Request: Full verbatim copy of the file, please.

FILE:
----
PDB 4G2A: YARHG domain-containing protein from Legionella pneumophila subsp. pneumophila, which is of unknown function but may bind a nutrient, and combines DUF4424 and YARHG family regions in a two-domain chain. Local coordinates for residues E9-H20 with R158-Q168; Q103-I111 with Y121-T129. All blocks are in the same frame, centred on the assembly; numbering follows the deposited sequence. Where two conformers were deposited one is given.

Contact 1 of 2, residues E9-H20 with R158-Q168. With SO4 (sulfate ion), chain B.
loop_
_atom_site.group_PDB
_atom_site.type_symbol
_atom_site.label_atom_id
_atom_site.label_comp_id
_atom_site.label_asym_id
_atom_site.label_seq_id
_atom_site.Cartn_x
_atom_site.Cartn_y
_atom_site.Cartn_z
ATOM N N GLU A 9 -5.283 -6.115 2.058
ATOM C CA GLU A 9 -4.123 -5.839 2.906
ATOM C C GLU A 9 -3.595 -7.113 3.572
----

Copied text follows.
PDB 4G2A: YARHG domain-containing protein from Legionella pneumophila subsp. pneumophila, which is of unknown function but may bind a nutrient, and combines DUF4424 and YARHG family regions in a two-domain chain. Local coordinates for residues E9-H20 with R158-Q168; Q103-I111 with Y121-T129. All blocks are in the same frame, centred on the assembly; numbering follows the deposited sequence. Where two conformers were deposited one is given.

Contact 1 of 2, residues E9-H20 with R158-Q168. With SO4 (sulfate ion), chain B.
loop_
_atom_site.group_PDB
_atom_site.type_symbol
_atom_site.label_atom_id
_atom_site.label_comp_id
_atom_site.label_asym_id
_atom_site.label_seq_id
_atom_site.Cartn_x
_atom_site.Cartn_y
_atom_site.Cartn_z
ATOM N N GLU A 9 -5.283 -6.115 2.058
ATOM C CA GLU A 9 -4.123 -5.839 2.906
ATOM C C GLU A 9 -3.595 -7.113 3.572